Help with housing costs is only possible as part of a claim for one of the following means tested benefits:
If you receive Universal Credit see our Support for Mortgage Interest under Universal Credit help page
The rules determining how much help you will get with your housing costs are extremely complex and we would strongly advise you to get more detailed advice about the help that you are likely to receive.
If you claim income-based Jobseekers Allowance there is a two year limit on the help you get with your housing costs, although this will change when the new rules come into place in April 2018 (see below). This time limit does not apply to any of the other benefits mentioned above.
You can only get help with your housing costs for the home in which you normally live. As well as interest on a mortgage it is possible to get help with the interest on loans for some types of repairs and improvements to your home.
However, not all loans are covered. They must be for repairs needed to keep the property fit to live in, e.g providing a bath, shower or toilet; repairing structural defects; adaptations for a disabled person. Seek further advice if you are in any doubts as to whether a loan will qualify. It is also possible to get help with some types of service charges (e.g. communal heating or cleaning bills) – for more information see charges, ground rent and other eligible housing costs.
SMI cannot help you pay:
The amount claimed for housing costs can be reduced if other adults (excluding your partner) normally live with you. For more information see deductions for non-dependants.
In calculating your housing costs the Bank of England’s average mortgage interest rate is used. From 18th June 2017 this is 2.61% (it was previously 3.12%). The standard rate applies regardless of what your own mortgage rate is.
Some homeowners may have actual interest rates that are lower than the standard rate used to calculate SMI payments. This means they receive more SMI than required to meet the payments due to their lender. These payments can only be credited to their mortgage account.
You should enter the outstanding balance on your mortgage or other housing loan in the calculator. However, there is a cap of £200,000 or in some cases £100,000. The cap rules are:
In reality the amount met by the Department of Work and Pensions may be less - if the amount of loan met is restricted then the help you actually receive will be lower than the figure estimated by the calculator. In some cases this may mean that you are not entitled to any payments at all. The Department of Work and Pensions also has the power to restrict the amount of loan they will meet if they believe that your housing costs are excessive (e.g. that the property is too big for your household’s needs or the area you live in is much more expensive than other areas nearby where there are suitable properties).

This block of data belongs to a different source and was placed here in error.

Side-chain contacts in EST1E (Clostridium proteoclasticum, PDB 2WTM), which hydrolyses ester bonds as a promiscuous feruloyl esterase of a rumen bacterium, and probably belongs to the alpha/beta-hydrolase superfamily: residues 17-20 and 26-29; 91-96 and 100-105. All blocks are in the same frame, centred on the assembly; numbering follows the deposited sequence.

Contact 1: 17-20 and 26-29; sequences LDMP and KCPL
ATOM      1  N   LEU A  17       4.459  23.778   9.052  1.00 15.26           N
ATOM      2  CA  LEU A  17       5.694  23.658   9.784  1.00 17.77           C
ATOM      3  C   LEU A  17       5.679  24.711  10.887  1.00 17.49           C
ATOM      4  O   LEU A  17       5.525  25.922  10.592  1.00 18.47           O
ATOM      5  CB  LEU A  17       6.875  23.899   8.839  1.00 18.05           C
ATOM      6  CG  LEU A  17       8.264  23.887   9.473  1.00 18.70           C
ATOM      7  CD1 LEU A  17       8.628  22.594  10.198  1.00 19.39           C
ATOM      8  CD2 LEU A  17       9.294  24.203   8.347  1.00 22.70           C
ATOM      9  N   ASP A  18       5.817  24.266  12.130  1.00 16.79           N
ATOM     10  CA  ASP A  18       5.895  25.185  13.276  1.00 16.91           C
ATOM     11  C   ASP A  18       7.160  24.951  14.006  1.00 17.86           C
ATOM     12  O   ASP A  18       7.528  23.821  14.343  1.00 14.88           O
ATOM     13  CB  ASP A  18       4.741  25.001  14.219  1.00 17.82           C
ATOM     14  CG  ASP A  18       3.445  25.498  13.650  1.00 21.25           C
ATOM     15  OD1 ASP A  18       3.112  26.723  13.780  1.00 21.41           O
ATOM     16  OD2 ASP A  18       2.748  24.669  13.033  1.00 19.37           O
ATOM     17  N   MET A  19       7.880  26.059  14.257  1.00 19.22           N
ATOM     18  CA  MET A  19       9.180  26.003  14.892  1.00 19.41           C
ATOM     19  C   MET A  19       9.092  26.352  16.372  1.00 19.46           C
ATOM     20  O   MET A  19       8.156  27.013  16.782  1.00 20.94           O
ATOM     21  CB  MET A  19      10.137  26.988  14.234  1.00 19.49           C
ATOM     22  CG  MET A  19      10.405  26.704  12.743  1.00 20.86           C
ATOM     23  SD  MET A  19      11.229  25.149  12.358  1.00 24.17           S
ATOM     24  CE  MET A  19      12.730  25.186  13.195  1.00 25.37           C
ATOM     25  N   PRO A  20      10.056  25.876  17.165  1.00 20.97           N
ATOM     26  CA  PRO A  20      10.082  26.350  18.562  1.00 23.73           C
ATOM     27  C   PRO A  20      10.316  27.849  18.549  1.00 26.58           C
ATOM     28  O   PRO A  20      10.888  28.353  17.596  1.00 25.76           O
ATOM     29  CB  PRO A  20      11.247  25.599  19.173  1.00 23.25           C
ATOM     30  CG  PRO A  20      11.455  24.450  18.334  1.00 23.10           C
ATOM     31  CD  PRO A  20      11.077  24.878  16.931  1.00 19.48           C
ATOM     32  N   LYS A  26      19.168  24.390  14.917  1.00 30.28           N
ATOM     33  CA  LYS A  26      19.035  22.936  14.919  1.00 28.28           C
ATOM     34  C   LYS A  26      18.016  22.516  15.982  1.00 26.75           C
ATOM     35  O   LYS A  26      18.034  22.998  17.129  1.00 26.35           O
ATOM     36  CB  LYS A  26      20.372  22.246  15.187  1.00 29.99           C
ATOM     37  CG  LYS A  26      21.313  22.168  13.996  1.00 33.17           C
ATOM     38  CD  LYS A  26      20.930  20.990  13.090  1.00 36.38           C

Any loan taken out to adapt your property for the special needs of a disabled person is ignored when working out if your loan exceeds the cap. If this applies to you it is possible in certain circumstances, that you might get more help than the figure estimated by the calculator.
Most people have to serve a waiting period of 39 weeks before they actually receive any help with their housing costs.
There is no waiting period if you receive help through Pension Credit.
Payments of help with housing costs are made directly to your mortgage lender.
If you used part of your mortgage for other purposes you cannot get help with that part of your loan. For instance, if you consolidated your debts by re-mortgaging you can not claim for that part of your mortgage.
If you receive payments from a mortgage protection policy this can affect the amount of help you will get.
If you take out a mortgage/loan when you are on one of the benefits mentioned above (or in a break between two periods on benefit separated by 26 weeks or less), you may not be eligible for any help. Similarly if you already had your mortgage/loan, but increased it after you started claiming benefit, you may only get interest payments on the amount you originally borrowed. Exceptions to these rules can be made in specific circumstances e.g. you have taken out a loan to buy a home better suited to the needs of a disabled person, or to provide separate bedrooms for a boy and girl aged 10 or over.
SMI is currently a benefit but from 5 April 2018 it becomes a loan which means any SMI you receive from this point must be repaid with interest when you sell or transfer ownership of your home.
If you are currently receiving SMI as a benefit you will get a letter by February 2018 telling you about the change to a loan and the options available to you.